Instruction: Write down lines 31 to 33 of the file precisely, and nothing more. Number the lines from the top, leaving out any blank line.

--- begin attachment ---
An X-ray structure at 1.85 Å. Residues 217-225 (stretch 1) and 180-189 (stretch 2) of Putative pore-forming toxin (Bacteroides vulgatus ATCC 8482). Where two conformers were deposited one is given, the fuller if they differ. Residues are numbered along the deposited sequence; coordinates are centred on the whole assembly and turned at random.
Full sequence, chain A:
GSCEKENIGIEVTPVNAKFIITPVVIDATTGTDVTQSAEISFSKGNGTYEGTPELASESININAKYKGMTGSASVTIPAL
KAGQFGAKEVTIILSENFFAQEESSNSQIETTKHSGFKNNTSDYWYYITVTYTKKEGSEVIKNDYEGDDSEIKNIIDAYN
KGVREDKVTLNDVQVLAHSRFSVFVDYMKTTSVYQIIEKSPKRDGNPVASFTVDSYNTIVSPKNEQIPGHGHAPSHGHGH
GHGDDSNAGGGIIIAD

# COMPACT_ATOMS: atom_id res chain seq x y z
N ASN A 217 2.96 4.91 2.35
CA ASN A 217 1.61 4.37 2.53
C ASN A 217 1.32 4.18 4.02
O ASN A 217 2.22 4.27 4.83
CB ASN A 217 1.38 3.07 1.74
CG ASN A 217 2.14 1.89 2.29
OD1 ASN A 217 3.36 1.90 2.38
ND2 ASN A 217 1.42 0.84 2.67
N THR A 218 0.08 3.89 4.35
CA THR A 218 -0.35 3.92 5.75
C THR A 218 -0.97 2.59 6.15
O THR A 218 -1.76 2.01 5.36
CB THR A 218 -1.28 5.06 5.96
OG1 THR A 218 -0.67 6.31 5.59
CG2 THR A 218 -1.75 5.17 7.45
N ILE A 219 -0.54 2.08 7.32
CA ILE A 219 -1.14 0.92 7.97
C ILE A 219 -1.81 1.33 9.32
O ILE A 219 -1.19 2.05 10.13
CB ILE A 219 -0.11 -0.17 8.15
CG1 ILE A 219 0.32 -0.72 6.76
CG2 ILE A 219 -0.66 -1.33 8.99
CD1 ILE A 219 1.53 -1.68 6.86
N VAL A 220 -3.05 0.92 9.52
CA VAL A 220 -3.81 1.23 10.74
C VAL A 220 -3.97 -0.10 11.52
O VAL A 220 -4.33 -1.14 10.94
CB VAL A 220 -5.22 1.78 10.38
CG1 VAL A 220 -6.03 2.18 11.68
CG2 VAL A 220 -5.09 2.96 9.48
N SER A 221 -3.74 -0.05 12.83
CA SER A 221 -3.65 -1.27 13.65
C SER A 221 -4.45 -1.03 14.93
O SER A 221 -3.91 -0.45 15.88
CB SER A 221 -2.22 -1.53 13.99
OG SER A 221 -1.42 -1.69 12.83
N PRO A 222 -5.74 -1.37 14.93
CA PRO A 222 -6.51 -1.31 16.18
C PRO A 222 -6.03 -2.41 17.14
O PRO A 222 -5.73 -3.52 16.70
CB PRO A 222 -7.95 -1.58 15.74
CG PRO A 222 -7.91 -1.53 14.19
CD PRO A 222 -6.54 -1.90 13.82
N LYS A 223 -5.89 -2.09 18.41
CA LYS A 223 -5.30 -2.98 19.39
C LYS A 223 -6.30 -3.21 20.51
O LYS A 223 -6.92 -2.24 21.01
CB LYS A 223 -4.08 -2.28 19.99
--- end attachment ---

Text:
N VAL A 220 -3.05 0.92 9.52
CA VAL A 220 -3.81 1.23 10.74
C VAL A 220 -3.97 -0.10 11.52